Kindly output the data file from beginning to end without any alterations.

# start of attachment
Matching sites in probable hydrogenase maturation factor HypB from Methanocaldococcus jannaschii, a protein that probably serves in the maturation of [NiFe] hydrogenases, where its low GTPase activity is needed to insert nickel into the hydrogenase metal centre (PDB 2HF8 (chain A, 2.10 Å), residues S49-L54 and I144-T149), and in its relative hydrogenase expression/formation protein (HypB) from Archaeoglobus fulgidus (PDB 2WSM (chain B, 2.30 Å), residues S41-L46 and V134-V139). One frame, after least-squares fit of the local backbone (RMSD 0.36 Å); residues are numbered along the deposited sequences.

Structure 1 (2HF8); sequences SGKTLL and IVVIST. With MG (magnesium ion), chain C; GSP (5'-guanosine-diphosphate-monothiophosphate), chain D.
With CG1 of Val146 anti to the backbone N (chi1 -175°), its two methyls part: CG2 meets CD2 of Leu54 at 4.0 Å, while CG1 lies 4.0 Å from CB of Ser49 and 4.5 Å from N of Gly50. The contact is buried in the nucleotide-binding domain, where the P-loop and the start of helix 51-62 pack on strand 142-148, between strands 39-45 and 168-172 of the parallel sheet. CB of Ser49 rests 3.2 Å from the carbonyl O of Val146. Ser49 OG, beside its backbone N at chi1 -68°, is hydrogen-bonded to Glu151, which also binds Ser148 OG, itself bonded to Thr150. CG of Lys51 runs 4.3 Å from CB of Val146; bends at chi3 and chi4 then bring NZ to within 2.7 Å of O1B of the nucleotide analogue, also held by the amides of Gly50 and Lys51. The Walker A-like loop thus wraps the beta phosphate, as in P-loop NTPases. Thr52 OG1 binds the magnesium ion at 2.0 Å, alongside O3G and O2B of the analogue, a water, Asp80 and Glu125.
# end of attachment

Matching sites in probable hydrogenase maturation factor HypB from Methanocaldococcus jannaschii, a protein that probably serves in the maturation of [NiFe] hydrogenases, where its low GTPase activity is needed to insert nickel into the hydrogenase metal centre (PDB 2HF8 (chain A, 2.10 Å), residues S49-L54 and I144-T149), and in its relative hydrogenase expression/formation protein (HypB) from Archaeoglobus fulgidus (PDB 2WSM (chain B, 2.30 Å), residues S41-L46 and V134-V139). One frame, after least-squares fit of the local backbone (RMSD 0.36 Å); residues are numbered along the deposited sequences.

Structure 1 (2HF8); sequences SGKTLL and IVVIST. With MG (magnesium ion), chain C; GSP (5'-guanosine-diphosphate-monothiophosphate), chain D.
With CG1 of Val146 anti to the backbone N (chi1 -175°), its two methyls part: CG2 meets CD2 of Leu54 at 4.0 Å, while CG1 lies 4.0 Å from CB of Ser49 and 4.5 Å from N of Gly50. The contact is buried in the nucleotide-binding domain, where the P-loop and the start of helix 51-62 pack on strand 142-148, between strands 39-45 and 168-172 of the parallel sheet. CB of Ser49 rests 3.2 Å from the carbonyl O of Val146. Ser49 OG, beside its backbone N at chi1 -68°, is hydrogen-bonded to Glu151, which also binds Ser148 OG, itself bonded to Thr150. CG of Lys51 runs 4.3 Å from CB of Val146; bends at chi3 and chi4 then bring NZ to within 2.7 Å of O1B of the nucleotide analogue, also held by the amides of Gly50 and Lys51. The Walker A-like loop thus wraps the beta phosphate, as in P-loop NTPases. Thr52 OG1 binds the magnesium ion at 2.0 Å, alongside O3G and O2B of the analogue, a water, Asp80 and Glu125.